photo by Elisa Garcia de la Huerta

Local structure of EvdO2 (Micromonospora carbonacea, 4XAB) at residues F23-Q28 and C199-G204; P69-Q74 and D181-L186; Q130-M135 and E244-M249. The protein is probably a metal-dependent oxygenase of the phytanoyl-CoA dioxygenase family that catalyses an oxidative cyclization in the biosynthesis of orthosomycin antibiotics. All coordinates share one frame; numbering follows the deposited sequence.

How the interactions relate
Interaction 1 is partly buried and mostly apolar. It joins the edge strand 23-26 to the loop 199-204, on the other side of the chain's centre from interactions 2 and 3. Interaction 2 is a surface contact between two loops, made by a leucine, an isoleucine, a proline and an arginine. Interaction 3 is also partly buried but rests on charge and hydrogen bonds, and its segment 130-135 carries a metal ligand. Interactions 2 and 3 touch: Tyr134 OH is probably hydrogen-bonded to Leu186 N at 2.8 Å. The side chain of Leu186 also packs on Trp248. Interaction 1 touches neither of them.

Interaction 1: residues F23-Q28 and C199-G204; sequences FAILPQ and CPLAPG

This can be confusing in the world we live in, where many women tart-up toxic masculinity with lipgloss and chase the carrots of patriarchal capitalism. Can I get an R.I.P? Intra-pandemic, all signs indicate that the patriarchy is DEAD. When you can walk the empty streets of NYC and all the storefronts are CLOSED you can be sure the system is FINALLY BROKEN. It’s going to take a lot of soul-work moving forward as we recalibrate culturally and renew our global commitments to humanity: to peace, love, unity and stewardship of the Earth. It’s the only way we can move forward into a sustainable future and that’s finally been made virally clear. As for the social distancing and use of COVID to usher in Martial Medical Law and collapse the economy… let’s continue to question authority in whatever ways we can. The earth is striking back and there’s a death toll in her wake. However, as we’ve seen statistics posted on and circulate the web, the number of mothers who have died during childbirth in 2020 is already seven times the number of fatal COVID19 cases. That’s 66,059 mothers dead during child birth v. 8,979 COVID fatalities.  These numbers speak volumes to the root of our crisis. With respect to all elders, perhaps COVID moved our politicians to extreme measures because most of them fall into the high risk category themselves – overpaid, over sixty and unhealthy.